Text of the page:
[PRESS RELEASE] Intellectual Property Rights in Digital Era | Difussion #30
Sun, 09 Aug 2020 || By Admin CfDS

In the digital era, Intellectual Property Rights (IPR) are relevant and important to discuss, given that the ease of expression and work on the digital platforms must be accompanied by the knowledge of intellectual property rights and respect for the work of others. In this 30th series of Difussion, Center for Digital Society (CfDS) invited Henricus Pria (director of Studio Batu and Rekata Studio, Bani Nasution (director and film maker), and Lauresia Andini (lecturer at the UGM Faculty of Law) to discuss the relevance of IPR in digital era from various perspectives. The event was held online via Google Meet platform and broadcasted live via Youtube on Friday (07/08).    

 

IPR and the Film Industry

At the beginning, Bani shared his experience as a director about the importance of intellectual property rights in the filmmaking process. He stated that the documentary film he produced last year had to be cancelled before it could be broadcasted due to two problems related to the IPR. The first problem lies in determining the structure of the film which does not have certain parameters, because the film was produced collectively and organically. Then, the next problem lies in the decision to distribute the film which was considered one-sided. In this case, the understanding of IPR is something that must be considered, especially if each member who is involved in the film-making process has a different view regarding the IPR. Bani also stated that he was trying to solve this problem in a family manner instead of bringing it any law means.

The discussion then continued with the presentation from Hendricus Pria, where according to Pria, a film has many elements and other art forms, such as music, design, architecture, and several other art forms that are protected by the IPR. Therefore, it is very important for filmmakers to obtain all the necessary permits and licenses of every artistic element and entity used in filmmaking. The development of digital broadcasting and distribution platforms as well as the prevalence of film piracy are also the main factors why the IPR should be paid close attention to. In making a work, a person needs to prepare evidence that shows the originality of his work and some related regulations, so that the work can be protected from plagiarism by other parties. Furthermore, Pria also emphasized the importance of ownership of all legal documents to uphold and respect a person's intellectual property rights, because intellectual property right can benefit the creator of the work.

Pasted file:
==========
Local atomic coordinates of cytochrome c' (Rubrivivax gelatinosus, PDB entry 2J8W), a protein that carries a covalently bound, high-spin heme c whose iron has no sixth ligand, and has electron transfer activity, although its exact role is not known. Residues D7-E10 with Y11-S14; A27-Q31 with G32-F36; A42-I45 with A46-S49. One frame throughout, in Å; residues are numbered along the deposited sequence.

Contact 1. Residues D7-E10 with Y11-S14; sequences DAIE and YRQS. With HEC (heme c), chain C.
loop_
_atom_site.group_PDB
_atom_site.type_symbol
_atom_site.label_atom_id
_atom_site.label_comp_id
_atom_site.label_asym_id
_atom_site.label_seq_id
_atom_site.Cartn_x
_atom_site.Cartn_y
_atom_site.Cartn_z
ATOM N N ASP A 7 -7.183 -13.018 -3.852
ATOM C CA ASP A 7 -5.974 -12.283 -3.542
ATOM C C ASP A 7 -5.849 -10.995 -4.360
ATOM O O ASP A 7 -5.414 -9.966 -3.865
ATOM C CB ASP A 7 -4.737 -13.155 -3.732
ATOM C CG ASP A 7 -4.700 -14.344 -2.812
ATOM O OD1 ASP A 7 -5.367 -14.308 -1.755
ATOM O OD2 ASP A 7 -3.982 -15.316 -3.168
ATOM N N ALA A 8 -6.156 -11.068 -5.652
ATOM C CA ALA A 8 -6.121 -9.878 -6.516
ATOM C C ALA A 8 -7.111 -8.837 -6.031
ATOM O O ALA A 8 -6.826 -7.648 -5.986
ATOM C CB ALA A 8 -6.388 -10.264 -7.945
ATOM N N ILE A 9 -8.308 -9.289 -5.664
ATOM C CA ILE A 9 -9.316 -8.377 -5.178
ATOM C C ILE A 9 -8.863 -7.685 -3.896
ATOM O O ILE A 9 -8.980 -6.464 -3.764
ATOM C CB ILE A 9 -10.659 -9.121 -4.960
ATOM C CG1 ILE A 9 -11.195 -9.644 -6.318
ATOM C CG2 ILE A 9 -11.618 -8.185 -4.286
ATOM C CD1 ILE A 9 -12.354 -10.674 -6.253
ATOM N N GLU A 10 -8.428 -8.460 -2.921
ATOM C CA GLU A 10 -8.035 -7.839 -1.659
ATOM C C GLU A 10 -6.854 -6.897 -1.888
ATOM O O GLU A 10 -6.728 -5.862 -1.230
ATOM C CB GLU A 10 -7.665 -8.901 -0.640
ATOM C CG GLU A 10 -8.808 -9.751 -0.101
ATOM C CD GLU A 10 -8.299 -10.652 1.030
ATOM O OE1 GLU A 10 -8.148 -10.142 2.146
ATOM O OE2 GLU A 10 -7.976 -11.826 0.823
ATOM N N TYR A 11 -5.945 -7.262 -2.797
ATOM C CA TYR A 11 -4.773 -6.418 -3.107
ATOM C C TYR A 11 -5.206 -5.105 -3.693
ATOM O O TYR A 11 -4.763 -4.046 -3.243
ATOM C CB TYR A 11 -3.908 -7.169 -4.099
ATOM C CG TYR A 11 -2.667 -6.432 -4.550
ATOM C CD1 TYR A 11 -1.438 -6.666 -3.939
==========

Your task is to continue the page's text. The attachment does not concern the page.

IPR in the Digital Era: Legal Perspective

Laurensia Andini, a lecturer at the UGM Faculty of Law, opened her presentation by explaining the definition of IPR. According to this woman who is familiarly called Ririn, the definition of IPR is the exclusive right of work that results from human thought. "IPR actually does not come from Indonesian culture, but from western culture. Indonesian culture tends to consider any art forms originating from a certain ethnic group as a communal property, which is very different from Western culture which has the conception that an art work is an individual property, so it must be protected by proper laws,” explained Ririn.

Furthermore, Ririn also explained various types of intellectual property rights such as copyrights, patents, trademarks, and several basic things that differentiate between these three rights. Ririn emphasized the importance of understanding each IPR so that a work can be protected by proper law and does not cause misunderstanding later. To close the session, Ririn concluded that IPR has the aim of advancing one's creativity and innovation, but it can turn into a weapon if it is not accompanied by sufficient understanding.


Writer: Aldo Rafi

Editor: Raka Wicaksono

Photo by Markus Winkler on Unsplash